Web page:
Planning Ahead: An Alternative Parenting Approach

One day, every little kid becomes a teenager. Our motherhood editor, Raluca State, suggests a few meaningful ways to prepare for that inevitable growth, in support of our children's independent transformations AND our relationships with them.
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Original artwork by Rosie Bowker

Original artwork by Rosie Bowker

Normally, I parent in the moment. I can hardly remember when a baby first ate solids or when a toddler took its first steps or when that first tooth fell out, but I know exactly what is going on with a just-turned-seven-year-old and an almost-11-year-old, because that’s the phase I am in right now.

I like to stay present when it comes to parenting, because otherwise, I feel like the kids’ growth passes me by.

Until today. As my daughter starts to move into early adolescence, I am planning ahead. I am proactively taking notes and making plans and putting ideas into motion…all with my eyes on the teenage years that loom ahead of us – the ones that are made to break me, I am told. The ones that could change everything, I am told. The ones I should be nervous about, they say.

I don’t know what those years will actually hold for us, but I do know that building a foundation now – one that our entire family can rely on then – seems like a good idea. I want to know that we’ll be ready to navigate the first mean girl episode. The first missed curfew. The first teenage outburst. And beyond. Here are a few ways I am gearing us all up for it:

1. Creating rituals. 

We all know that routine and rituals are key to the first years of parenthood (for everyone involved), but I am starting to realize that they can be even more important now, as my kids grow up. So I am focused on finding and implementing simple rituals that bring us together as a family and making them habits now so that they can stay that way for the busy years ahead. Options abound: Friday night family movie nights. Wednesday night dinners at our favorite Mexican joint. Sunday morning family hikes with the dog. I know we can’t hold onto all of them during the teen years, but if we can pick one ritual per week that stays in place, I think it will be a stable, comforting tradition we can all count on.

2. Talking…and listening. 

My daughter is almost 11 now, and she wants to talk about everything – hormones, friends, school, Harry Potter. And I am doing my very best to listen. To really listen. Each and every time. Because the way I see it, if I don’t listen now, when she is happy to talk, it will be nearly impossible to get her to share things with me later. I need to let her know now – when the topics are seemingly easy for both of us to handle – that I am an open ear, without judgment and with enthusiasm, and will continue to be in the years ahead.

3. Self-care. 

This is an important one as hormones and body changes start to kick in. My daughter has lots of questions, and beyond just being there to answer them, I am there to lead by example. I want her to go into adolescence with a healthy outlook on body image, food and eating, and other aspects of personal wellness, and the only way I can do my part to help with that is to focus on the lessons I am showing her now. So we talk about hormones and hair, but we also talk about skincare and vitamins and why it’s important that I kickbox for 30 minutes a day to release stress. Hopefully, she soaks up some smart lessons for the years ahead.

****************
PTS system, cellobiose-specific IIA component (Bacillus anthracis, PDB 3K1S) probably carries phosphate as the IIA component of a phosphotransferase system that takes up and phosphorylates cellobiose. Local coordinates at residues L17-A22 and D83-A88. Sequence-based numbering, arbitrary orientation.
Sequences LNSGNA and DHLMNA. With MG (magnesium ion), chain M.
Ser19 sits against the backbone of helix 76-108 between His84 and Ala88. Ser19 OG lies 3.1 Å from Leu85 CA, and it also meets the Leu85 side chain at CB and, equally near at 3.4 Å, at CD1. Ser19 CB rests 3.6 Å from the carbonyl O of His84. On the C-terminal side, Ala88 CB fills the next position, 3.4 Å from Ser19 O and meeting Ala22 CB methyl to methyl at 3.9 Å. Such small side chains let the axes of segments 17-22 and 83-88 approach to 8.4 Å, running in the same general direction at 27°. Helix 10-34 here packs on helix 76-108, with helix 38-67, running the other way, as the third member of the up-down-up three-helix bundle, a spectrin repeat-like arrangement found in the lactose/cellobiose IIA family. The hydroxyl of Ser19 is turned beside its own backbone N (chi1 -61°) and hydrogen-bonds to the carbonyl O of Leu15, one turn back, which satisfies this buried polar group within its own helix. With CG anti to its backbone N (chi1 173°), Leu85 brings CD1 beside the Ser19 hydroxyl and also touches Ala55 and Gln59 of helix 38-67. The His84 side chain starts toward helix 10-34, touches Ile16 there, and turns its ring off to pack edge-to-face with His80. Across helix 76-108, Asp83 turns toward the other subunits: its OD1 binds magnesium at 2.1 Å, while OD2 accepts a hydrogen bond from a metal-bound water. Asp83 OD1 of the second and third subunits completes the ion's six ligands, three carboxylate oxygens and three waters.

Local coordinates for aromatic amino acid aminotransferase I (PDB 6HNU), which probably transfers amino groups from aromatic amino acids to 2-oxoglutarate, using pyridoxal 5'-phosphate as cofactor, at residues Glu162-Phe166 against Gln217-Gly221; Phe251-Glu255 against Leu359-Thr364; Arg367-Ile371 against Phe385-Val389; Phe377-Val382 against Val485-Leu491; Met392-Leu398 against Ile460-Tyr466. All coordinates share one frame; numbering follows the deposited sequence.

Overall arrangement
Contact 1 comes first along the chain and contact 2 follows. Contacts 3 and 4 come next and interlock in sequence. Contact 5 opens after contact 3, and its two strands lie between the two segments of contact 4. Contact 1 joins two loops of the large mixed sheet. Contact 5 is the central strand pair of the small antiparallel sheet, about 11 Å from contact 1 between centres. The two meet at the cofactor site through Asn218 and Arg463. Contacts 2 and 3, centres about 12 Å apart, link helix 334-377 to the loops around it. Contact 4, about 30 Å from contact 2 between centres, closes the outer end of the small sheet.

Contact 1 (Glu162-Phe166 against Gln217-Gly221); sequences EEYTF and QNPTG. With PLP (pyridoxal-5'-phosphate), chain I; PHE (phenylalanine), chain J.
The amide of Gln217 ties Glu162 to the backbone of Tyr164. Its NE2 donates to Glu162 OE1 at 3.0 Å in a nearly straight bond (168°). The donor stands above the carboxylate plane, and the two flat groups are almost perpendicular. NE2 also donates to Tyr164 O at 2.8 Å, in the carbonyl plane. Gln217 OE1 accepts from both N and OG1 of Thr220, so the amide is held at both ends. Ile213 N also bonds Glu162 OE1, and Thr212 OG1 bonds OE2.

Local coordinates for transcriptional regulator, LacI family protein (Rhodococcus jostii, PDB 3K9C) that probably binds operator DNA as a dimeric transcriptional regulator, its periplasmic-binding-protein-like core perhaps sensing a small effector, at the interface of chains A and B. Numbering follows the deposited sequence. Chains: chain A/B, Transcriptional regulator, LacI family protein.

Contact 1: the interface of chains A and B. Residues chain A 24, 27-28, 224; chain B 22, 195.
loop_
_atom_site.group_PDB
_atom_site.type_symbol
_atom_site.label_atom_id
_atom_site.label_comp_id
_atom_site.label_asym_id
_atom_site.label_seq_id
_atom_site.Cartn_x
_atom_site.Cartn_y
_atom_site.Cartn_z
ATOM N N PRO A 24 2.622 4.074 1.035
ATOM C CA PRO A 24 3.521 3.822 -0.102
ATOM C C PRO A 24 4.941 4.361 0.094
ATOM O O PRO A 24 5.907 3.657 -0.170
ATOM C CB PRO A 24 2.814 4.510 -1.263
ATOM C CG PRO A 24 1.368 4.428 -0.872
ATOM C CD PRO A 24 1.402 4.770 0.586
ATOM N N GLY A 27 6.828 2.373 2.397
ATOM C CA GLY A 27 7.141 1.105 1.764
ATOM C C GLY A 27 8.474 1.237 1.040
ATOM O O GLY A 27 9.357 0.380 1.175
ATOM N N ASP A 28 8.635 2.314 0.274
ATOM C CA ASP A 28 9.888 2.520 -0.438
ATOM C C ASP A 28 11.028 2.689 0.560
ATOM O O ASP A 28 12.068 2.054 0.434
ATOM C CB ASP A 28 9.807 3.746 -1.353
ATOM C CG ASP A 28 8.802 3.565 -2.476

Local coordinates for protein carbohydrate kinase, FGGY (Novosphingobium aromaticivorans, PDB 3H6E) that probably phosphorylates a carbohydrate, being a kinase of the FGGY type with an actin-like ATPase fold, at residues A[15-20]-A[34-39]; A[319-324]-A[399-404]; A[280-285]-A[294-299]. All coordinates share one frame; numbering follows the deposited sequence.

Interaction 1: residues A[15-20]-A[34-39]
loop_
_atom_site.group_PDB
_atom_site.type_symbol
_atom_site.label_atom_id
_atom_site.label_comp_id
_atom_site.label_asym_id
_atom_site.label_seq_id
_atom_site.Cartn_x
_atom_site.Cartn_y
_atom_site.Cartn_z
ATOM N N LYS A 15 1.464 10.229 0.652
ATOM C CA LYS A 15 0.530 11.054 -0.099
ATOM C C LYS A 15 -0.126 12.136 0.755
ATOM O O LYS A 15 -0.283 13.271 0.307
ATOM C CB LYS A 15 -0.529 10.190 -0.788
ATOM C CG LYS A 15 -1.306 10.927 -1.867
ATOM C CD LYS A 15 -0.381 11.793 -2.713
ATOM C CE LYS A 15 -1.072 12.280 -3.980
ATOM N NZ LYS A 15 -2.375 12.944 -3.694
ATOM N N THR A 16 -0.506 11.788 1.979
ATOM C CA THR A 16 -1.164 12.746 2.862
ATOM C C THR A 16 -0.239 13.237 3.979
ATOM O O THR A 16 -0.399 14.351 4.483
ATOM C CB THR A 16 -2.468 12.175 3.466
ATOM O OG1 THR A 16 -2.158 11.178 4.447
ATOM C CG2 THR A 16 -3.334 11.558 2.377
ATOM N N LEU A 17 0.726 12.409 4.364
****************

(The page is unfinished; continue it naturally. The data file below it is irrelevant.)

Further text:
4. Observing from afar. 

I’ve written in the past about how parenting gets harder – not easier – with time. I thought the flexibility of my work-from-home career was beneficial when my kids were babies, but it’s far more important now, as they are growing up. Since we have the ability to host play dates, offer car pool rides, and generally appear physically present as much as possible, we do. We want to meet our kids’ friends. We want to know who they are and how they get along. We want to hang out on the schoolyard in the morning and observe from afar to see the social dynamics as they play out. I think paying attention now – often without saying a word – will benefit us later as those friendships blossom (or not) and lead the way for so much of social development moving forward.

5. Doing some homework. 

The reality is that it has been a very long time since I was a teenager. Not only is the world a different place, but our kids are, too. They aren’t growing or maturing or processing things the way we did, and the years ahead are going to feel like uncharted territory for us as parents, just as much as they will for them. So I am trying to do my homework. I am reading books like The Teenage Brain and 5 Love Languages (the teen version) to educate myself now, rather than waiting to do it in the moment. I am checking out the social media apps that my daughter is intrigued by (even though it took me a good hour to figure out how to use musical.ly) and helping her to figure them out, instead of just dissuading her from using them. It’s reality – kids will be online. I want my daughter to adjust to the internet with me by her side. I am also asking around about the different dynamics at all the middle school and high school options in our town and trying to figure out where she – and we – may fit best, when the time comes.

I am doing the homework now so when the real test comes, I will hopefully be prepared. Ready. Excited. Everything I wasn’t with that first tooth. 

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